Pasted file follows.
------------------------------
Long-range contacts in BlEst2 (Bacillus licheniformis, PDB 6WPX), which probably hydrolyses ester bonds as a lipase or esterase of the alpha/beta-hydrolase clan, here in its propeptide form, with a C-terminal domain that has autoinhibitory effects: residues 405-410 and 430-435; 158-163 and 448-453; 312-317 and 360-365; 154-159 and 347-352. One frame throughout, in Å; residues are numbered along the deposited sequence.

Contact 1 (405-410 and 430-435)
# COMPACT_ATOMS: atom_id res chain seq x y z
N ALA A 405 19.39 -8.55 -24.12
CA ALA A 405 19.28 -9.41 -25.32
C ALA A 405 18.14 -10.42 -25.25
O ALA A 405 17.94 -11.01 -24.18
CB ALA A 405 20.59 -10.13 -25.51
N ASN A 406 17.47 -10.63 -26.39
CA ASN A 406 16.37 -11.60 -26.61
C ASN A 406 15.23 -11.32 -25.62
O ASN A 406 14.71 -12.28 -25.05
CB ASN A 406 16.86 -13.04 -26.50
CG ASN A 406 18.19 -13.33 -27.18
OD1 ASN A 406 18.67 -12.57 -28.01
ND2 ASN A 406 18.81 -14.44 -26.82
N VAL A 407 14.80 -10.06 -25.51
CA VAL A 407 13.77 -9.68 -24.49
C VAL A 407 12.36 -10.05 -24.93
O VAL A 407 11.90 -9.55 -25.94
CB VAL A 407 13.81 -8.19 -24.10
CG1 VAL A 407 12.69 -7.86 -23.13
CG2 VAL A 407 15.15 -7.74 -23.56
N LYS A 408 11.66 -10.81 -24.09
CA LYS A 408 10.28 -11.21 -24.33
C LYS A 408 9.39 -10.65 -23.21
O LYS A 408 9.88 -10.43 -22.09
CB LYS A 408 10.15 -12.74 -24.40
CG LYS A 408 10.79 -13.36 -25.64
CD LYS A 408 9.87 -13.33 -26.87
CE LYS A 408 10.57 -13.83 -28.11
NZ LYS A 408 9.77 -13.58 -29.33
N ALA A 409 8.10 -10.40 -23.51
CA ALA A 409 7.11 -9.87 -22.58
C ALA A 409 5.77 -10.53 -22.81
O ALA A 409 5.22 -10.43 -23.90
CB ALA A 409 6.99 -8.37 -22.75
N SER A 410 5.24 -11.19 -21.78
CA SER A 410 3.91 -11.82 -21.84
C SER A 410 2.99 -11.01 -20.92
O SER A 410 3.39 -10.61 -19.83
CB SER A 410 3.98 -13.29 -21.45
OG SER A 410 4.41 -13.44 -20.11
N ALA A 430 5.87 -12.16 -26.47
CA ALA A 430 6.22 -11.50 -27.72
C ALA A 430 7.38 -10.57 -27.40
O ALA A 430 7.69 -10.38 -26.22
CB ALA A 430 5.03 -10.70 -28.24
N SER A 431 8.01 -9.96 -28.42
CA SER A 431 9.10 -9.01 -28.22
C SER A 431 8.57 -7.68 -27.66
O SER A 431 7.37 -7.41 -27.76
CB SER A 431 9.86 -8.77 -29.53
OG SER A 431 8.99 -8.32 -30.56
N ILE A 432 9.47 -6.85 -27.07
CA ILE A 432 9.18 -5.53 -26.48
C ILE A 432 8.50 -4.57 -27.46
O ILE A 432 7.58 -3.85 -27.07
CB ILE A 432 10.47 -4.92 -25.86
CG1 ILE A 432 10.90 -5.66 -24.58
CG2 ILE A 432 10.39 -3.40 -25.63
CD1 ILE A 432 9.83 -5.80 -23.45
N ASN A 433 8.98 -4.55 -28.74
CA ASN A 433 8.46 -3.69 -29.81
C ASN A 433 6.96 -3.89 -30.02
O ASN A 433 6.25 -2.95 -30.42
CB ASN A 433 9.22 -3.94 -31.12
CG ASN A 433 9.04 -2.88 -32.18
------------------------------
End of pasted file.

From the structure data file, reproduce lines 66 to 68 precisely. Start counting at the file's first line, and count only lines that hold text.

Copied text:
O ASN A 433 6.25 -2.95 -30.42
CB ASN A 433 9.22 -3.94 -31.12
CG ASN A 433 9.04 -2.88 -32.18